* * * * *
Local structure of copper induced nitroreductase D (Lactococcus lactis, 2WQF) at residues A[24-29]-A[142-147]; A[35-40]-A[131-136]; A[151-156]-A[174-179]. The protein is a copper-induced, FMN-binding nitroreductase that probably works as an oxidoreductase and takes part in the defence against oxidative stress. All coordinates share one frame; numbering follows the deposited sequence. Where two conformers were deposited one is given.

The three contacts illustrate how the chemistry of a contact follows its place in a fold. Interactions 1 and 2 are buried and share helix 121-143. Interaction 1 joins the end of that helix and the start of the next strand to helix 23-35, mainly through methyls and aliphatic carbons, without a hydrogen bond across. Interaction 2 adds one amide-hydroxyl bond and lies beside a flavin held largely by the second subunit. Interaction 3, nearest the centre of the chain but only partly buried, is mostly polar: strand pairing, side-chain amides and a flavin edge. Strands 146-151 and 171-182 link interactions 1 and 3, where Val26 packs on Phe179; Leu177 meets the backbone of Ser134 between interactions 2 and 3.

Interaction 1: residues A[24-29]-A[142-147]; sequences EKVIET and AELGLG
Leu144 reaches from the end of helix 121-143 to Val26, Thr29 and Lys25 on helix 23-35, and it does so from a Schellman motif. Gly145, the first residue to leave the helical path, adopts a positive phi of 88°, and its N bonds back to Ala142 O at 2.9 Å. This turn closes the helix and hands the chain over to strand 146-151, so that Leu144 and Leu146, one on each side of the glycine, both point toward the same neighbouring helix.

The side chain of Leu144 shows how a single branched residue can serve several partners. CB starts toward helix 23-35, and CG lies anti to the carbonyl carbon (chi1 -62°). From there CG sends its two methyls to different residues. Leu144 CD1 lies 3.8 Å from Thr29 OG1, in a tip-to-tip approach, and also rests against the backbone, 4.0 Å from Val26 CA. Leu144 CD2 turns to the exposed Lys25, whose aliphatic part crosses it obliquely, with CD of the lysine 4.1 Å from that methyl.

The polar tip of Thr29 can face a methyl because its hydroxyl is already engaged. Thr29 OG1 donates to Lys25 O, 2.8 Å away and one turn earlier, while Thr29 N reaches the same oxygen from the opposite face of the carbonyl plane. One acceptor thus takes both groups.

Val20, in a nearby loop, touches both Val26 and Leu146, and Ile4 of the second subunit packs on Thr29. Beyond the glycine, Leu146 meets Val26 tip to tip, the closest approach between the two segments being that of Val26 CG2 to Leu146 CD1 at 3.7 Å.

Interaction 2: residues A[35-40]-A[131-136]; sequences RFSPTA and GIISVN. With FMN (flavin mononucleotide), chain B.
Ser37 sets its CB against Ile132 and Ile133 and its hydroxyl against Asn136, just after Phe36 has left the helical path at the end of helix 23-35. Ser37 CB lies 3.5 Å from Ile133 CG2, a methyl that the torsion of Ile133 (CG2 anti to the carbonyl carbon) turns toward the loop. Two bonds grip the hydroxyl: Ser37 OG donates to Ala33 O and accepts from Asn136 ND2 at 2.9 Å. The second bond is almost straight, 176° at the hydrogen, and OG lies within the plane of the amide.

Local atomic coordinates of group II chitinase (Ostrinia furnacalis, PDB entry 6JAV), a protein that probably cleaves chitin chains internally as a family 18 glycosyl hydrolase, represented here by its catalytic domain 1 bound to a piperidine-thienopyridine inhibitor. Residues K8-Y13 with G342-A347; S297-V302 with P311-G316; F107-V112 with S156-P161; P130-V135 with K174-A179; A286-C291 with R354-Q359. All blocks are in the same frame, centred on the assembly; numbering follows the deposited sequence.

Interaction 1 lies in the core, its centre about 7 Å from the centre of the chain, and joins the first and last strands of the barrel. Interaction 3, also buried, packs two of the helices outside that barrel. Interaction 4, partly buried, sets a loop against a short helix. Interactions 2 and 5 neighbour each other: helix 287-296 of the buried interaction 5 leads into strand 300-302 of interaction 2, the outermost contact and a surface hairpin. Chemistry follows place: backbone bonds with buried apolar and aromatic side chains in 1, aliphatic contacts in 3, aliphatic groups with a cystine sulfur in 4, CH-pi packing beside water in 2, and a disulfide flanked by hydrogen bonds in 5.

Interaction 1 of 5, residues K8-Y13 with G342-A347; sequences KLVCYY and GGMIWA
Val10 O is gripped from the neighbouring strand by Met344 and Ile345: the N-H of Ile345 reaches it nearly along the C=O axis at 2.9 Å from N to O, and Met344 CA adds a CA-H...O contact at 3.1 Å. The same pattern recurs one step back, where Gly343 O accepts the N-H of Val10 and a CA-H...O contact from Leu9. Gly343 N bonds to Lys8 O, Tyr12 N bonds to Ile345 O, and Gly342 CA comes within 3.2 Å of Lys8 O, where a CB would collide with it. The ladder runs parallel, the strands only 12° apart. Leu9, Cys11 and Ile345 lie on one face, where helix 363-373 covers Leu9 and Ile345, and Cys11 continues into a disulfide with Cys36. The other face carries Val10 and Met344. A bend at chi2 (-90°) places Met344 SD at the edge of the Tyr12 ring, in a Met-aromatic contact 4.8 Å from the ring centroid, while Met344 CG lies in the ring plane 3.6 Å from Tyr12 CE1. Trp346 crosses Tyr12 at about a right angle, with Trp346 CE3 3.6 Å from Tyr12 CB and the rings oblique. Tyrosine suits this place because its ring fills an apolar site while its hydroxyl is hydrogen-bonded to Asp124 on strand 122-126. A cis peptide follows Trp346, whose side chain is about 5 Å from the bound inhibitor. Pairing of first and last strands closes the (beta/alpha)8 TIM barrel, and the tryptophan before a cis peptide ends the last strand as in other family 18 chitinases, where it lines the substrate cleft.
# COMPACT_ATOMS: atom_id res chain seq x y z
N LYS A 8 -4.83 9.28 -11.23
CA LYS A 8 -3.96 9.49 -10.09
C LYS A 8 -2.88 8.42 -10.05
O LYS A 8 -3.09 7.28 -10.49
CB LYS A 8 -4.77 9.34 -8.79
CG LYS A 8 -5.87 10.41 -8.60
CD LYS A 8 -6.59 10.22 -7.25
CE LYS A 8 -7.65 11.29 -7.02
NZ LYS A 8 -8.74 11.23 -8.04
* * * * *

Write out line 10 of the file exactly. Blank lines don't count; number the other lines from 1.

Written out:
Local atomic coordinates of group II chitinase (Ostrinia furnacalis, PDB entry 6JAV), a protein that probably cleaves chitin chains internally as a family 18 glycosyl hydrolase, represented here by its catalytic domain 1 bound to a piperidine-thienopyridine inhibitor. Residues K8-Y13 with G342-A347; S297-V302 with P311-G316; F107-V112 with S156-P161; P130-V135 with K174-A179; A286-C291 with R354-Q359. All blocks are in the same frame, centred on the assembly; numbering follows the deposited sequence.